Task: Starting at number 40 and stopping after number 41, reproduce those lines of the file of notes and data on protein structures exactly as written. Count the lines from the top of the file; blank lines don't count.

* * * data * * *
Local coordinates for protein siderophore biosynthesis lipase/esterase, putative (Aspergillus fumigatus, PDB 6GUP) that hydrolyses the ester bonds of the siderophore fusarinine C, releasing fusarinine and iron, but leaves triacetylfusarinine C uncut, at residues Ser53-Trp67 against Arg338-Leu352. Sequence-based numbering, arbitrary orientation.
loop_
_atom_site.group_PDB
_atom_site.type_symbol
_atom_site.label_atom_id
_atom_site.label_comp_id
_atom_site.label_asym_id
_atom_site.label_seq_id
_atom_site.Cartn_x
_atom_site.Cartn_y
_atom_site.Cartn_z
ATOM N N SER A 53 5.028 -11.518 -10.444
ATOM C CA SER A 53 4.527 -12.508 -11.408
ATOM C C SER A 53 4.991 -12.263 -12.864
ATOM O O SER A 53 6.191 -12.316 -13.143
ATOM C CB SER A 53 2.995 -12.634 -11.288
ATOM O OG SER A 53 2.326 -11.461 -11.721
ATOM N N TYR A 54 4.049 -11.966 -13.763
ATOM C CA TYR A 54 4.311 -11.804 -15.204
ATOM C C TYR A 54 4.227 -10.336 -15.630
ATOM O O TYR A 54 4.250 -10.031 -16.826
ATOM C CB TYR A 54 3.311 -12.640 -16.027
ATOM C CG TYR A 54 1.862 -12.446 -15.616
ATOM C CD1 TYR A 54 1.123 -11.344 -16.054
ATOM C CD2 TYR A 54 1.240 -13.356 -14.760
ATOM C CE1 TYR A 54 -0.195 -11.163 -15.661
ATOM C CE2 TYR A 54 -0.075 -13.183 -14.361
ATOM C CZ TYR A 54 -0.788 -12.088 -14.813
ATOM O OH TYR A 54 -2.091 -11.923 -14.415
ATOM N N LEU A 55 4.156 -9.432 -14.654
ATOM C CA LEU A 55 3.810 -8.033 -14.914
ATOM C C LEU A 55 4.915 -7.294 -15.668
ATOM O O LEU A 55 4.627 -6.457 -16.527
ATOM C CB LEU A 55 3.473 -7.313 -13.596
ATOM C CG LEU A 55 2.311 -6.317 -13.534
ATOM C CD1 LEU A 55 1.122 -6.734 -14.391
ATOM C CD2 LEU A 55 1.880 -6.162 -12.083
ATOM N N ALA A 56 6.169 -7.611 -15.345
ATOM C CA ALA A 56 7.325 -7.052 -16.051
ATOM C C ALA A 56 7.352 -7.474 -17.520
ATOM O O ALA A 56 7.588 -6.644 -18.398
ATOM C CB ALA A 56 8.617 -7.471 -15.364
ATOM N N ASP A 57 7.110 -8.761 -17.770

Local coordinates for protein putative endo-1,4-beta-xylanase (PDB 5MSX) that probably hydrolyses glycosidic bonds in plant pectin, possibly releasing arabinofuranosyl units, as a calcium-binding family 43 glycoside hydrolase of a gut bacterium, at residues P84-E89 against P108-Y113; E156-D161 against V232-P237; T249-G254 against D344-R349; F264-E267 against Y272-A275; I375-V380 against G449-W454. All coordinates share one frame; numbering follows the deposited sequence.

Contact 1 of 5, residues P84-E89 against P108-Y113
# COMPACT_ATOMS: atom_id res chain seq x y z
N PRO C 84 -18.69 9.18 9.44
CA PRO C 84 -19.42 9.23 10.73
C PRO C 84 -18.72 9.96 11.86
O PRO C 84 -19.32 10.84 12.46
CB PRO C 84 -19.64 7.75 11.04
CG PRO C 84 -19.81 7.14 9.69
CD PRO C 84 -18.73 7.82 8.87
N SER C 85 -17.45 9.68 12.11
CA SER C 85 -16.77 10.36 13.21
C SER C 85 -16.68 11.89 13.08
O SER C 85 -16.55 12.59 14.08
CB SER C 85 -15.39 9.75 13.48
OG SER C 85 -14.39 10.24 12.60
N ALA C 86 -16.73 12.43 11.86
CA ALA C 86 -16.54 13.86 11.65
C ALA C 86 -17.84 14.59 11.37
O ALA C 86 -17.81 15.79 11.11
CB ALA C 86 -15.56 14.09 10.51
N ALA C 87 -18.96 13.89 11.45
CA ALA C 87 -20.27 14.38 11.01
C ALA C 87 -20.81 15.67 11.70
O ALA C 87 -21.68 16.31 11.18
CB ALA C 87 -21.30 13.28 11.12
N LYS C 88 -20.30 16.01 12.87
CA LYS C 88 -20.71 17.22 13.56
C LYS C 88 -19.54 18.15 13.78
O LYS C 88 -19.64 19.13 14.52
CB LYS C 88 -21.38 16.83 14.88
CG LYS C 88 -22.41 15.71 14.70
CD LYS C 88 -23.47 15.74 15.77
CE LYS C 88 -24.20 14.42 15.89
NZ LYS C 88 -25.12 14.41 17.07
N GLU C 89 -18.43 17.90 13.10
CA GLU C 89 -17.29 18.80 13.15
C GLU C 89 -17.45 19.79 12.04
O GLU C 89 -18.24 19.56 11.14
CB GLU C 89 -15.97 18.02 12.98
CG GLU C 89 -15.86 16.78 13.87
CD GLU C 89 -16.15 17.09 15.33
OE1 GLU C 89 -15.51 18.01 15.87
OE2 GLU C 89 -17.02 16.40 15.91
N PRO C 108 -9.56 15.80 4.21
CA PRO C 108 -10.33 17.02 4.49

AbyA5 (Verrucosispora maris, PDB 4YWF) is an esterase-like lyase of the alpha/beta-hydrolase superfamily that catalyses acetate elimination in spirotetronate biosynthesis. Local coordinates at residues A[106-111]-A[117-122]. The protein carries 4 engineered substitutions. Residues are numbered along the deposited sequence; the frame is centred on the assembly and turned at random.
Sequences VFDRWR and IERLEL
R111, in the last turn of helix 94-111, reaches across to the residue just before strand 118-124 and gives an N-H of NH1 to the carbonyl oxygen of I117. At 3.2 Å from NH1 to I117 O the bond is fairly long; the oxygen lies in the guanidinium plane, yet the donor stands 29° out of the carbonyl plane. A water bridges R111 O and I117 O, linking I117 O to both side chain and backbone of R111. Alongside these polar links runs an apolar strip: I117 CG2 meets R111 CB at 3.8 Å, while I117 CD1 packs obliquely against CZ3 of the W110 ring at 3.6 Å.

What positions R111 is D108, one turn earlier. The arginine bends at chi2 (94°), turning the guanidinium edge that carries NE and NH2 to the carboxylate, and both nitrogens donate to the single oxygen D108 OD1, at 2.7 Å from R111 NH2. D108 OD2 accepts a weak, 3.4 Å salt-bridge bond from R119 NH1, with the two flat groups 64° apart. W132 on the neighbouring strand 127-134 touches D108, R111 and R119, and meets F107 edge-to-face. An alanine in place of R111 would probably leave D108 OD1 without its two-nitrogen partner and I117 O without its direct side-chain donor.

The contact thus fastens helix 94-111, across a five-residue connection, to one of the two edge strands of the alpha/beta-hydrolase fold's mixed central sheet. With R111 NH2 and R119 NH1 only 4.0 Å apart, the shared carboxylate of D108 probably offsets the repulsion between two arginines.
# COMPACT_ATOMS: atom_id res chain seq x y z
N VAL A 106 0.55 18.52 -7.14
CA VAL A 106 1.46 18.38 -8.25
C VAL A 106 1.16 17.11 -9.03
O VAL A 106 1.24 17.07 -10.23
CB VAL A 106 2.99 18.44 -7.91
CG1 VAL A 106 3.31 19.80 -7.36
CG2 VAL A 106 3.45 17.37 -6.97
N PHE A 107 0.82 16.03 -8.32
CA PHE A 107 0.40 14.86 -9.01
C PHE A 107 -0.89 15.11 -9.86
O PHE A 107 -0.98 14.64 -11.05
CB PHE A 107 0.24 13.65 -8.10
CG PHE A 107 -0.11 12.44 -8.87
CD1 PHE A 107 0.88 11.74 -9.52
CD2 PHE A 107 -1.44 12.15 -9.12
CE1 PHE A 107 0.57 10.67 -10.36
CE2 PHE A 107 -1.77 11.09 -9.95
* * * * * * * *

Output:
ATOM C C ALA A 56 7.352 -7.474 -17.520
ATOM O O ALA A 56 7.588 -6.644 -18.398